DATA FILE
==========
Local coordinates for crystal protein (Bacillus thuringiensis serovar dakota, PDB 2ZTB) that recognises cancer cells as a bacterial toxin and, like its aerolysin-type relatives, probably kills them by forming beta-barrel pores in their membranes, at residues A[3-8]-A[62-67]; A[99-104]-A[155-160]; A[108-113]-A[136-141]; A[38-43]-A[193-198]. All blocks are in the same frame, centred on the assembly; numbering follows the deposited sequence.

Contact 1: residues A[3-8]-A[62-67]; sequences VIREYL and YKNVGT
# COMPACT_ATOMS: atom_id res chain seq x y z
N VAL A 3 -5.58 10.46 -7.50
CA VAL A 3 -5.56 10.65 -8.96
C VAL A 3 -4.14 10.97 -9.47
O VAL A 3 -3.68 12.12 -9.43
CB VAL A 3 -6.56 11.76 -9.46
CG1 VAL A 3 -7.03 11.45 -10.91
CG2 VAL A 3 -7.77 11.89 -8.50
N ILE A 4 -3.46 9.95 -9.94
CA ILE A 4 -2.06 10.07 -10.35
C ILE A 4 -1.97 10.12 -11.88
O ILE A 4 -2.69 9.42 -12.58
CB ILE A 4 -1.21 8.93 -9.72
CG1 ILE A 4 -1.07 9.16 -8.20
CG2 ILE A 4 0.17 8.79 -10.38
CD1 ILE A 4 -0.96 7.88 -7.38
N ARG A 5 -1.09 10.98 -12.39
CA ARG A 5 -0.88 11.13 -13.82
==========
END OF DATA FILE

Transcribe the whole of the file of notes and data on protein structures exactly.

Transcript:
Local coordinates for crystal protein (Bacillus thuringiensis serovar dakota, PDB 2ZTB) that recognises cancer cells as a bacterial toxin and, like its aerolysin-type relatives, probably kills them by forming beta-barrel pores in their membranes, at residues A[3-8]-A[62-67]; A[99-104]-A[155-160]; A[108-113]-A[136-141]; A[38-43]-A[193-198]. All blocks are in the same frame, centred on the assembly; numbering follows the deposited sequence.

Contact 1: residues A[3-8]-A[62-67]; sequences VIREYL and YKNVGT
# COMPACT_ATOMS: atom_id res chain seq x y z
N VAL A 3 -5.58 10.46 -7.50
CA VAL A 3 -5.56 10.65 -8.96
C VAL A 3 -4.14 10.97 -9.47
O VAL A 3 -3.68 12.12 -9.43
CB VAL A 3 -6.56 11.76 -9.46
CG1 VAL A 3 -7.03 11.45 -10.91
CG2 VAL A 3 -7.77 11.89 -8.50
N ILE A 4 -3.46 9.95 -9.94
CA ILE A 4 -2.06 10.07 -10.35
C ILE A 4 -1.97 10.12 -11.88
O ILE A 4 -2.69 9.42 -12.58
CB ILE A 4 -1.21 8.93 -9.72
CG1 ILE A 4 -1.07 9.16 -8.20
CG2 ILE A 4 0.17 8.79 -10.38
CD1 ILE A 4 -0.96 7.88 -7.38
N ARG A 5 -1.09 10.98 -12.39
CA ARG A 5 -0.88 11.13 -13.82